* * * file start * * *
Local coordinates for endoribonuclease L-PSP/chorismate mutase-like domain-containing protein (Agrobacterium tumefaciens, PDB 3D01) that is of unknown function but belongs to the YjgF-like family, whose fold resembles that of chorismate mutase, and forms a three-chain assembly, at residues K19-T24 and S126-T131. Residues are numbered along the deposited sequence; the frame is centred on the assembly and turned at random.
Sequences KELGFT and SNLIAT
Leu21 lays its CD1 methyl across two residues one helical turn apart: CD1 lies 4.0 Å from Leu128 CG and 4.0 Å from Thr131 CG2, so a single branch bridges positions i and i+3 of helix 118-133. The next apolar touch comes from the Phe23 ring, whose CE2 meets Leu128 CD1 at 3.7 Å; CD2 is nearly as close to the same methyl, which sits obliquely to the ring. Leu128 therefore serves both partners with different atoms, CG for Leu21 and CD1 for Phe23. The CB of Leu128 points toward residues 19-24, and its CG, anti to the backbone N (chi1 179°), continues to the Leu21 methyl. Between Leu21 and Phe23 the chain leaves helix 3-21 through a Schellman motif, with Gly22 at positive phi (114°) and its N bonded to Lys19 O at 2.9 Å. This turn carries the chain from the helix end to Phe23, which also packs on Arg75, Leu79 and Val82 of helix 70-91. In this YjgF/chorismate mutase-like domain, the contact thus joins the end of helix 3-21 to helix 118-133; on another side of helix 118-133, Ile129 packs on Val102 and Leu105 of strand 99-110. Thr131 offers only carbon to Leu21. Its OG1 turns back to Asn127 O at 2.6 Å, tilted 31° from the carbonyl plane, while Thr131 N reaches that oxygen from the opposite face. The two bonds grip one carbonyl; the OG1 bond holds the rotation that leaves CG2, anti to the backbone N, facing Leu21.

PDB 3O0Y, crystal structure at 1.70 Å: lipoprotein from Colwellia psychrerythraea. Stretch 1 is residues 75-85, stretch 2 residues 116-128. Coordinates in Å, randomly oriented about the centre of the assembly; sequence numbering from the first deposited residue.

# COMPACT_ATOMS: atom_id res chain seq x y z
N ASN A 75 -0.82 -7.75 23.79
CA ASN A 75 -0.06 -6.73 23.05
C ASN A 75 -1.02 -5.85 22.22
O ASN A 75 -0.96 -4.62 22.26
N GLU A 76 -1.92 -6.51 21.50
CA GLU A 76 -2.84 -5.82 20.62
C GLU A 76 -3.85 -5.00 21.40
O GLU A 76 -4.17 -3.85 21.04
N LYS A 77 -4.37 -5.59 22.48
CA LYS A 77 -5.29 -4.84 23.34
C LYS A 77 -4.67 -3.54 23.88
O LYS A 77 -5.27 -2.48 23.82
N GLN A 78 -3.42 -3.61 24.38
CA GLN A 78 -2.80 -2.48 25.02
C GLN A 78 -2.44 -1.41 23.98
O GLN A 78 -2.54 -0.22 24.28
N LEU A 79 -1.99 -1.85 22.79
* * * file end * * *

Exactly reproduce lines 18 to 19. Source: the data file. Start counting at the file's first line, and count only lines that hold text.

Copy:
N GLN A 78 -3.42 -3.61 24.38
CA GLN A 78 -2.80 -2.48 25.02